The Marquis de LaFayette, aide to Washington, experienced his first battle at Brandywine.  He was quartered the night before at the stone farmhouse of Gideon Gilpin (visible on the right).  After the battle the British troops plundered the same farm for supplies.  Today, a large sycamore estimated to be over 320 years old stands a few yards west of LaFayette’s quarters and has been rumored (incorrectly) to be the spot where LaFayette’s leg wound was dressed.  In 1825 LaFayette returned to the site to visit Gilpin and the tree.

Lafayette Sycamore (Platanus occidentalis), Valley Forge National Historic Park PA September 29, 2001

This oddly shaped sycamore stands a few hundred yards from General Lafayette’s Headquarters at Valley Forge. It is estimated to be 275-325 years old, which means it would have been a witness to the winter encampment of 1777-1778.  One source   speculates that the tree’s unique shape may have been a result of its extremities being used by soldiers for firewood or poles.

Treaty Oak (Quercus virginiana), Austin, April 29, 2002

In a park in the capitol city of Austin grows the last survivor of a grove of live oaks once called the Council Oaks.  Legend states that it was here that Stephen F. Austin closed the first boundary line pact with Indians.  Austin, the Father of Texas, fostered the foundation of early Anglo settlements while Texas was still part of Mexico.  In 1927 the American Forestry Association proclaimed the Treaty Oak to be "The most perfect specimen of a North American tree."  The small quarter-acre park was established by the city when in 1937 the current owner intended to cut down the tree.  In 1989 the Treaty Oaks story took a horrible turn when a vandal poured a large amount of herbicide under the ancient oak.  The tree soon went into shock losing three sets of leaves.  A blank check was written by Ross Perot to finance the landmark’s rescue.  Throughout the summer Herculean efforts were made to heal the tree: three and a half feet of contaminated topsoil were removed and replaced, 60 foot tall shade screens were erected around the tree and spring water was misted onto the leaves every half hour.  The Treaty Oak has survived and is healthy today but the loss of many limbs has rendered it a shadow of its former self.  It turned out that the vandal was a star-crossed lover who had proposed to his wife under the tree that he later wished to kill.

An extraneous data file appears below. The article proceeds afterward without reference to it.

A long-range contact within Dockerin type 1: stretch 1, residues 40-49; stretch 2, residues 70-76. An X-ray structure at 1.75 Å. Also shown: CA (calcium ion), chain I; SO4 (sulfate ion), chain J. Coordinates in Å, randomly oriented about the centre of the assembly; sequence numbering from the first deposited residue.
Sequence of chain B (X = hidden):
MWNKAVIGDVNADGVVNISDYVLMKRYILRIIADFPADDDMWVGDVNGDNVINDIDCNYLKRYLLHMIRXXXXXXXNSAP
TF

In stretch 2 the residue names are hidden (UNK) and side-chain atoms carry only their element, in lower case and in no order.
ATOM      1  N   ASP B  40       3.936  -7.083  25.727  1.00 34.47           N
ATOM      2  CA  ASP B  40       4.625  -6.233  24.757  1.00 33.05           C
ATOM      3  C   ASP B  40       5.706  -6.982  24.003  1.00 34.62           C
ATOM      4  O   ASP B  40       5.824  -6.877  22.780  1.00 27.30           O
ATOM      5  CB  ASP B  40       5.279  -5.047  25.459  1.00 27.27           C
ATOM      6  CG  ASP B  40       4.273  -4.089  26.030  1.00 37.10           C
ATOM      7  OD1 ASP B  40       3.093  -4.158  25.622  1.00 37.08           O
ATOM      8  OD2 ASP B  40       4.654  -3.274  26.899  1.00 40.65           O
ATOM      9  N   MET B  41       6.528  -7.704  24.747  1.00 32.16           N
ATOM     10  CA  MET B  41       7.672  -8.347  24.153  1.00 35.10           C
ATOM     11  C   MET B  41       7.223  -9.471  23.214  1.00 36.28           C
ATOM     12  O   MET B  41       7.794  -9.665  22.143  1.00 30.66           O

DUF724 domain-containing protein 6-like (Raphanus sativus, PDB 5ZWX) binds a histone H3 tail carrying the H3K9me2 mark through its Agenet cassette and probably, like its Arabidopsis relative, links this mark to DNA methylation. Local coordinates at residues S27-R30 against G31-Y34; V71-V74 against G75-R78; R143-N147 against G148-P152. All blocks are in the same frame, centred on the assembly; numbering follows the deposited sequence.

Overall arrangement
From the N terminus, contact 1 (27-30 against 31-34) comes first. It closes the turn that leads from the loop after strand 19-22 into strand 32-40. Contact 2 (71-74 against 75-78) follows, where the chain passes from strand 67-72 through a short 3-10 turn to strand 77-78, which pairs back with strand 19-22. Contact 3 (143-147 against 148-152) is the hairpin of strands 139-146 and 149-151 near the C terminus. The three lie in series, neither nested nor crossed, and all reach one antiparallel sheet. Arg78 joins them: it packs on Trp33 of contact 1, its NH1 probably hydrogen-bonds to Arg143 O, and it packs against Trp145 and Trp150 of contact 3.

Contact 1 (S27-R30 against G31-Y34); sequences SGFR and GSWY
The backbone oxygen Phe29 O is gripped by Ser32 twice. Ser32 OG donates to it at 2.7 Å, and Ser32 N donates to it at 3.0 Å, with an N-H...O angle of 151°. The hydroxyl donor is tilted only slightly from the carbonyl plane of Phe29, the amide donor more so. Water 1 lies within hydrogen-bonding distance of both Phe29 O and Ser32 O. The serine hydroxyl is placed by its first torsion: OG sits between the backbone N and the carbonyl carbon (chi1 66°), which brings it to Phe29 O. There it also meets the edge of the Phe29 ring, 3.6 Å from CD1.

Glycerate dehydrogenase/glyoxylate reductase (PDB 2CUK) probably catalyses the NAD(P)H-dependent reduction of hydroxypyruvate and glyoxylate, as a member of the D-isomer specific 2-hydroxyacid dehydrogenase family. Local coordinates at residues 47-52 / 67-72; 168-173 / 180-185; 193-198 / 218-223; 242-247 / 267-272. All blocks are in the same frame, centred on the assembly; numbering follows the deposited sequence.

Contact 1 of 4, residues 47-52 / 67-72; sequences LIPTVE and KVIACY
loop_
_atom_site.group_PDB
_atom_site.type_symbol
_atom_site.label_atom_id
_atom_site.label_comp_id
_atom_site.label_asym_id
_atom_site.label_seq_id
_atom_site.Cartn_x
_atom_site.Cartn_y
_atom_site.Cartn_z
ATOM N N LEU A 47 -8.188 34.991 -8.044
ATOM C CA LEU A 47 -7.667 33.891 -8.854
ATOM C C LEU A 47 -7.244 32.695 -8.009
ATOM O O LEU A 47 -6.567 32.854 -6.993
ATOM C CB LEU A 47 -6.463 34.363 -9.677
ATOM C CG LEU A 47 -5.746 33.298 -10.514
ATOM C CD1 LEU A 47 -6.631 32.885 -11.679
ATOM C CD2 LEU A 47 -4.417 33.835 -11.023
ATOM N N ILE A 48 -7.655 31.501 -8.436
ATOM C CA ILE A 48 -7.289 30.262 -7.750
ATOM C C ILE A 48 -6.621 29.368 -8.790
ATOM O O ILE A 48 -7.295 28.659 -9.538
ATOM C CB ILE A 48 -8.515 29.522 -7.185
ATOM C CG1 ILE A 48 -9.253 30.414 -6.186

Muster Oak (Quercus virginiana?), LaGrange, April 29, 2002

In 1842, fifteen volunteers mustered beneath this Live Oak to resist an invasion of Texas by the Mexican General Adrian Woll.  The tree, near the county courthouse, has since been the mustering point of men who have served in the Mexican War, Civil War, Spanish American War and the two World Wars.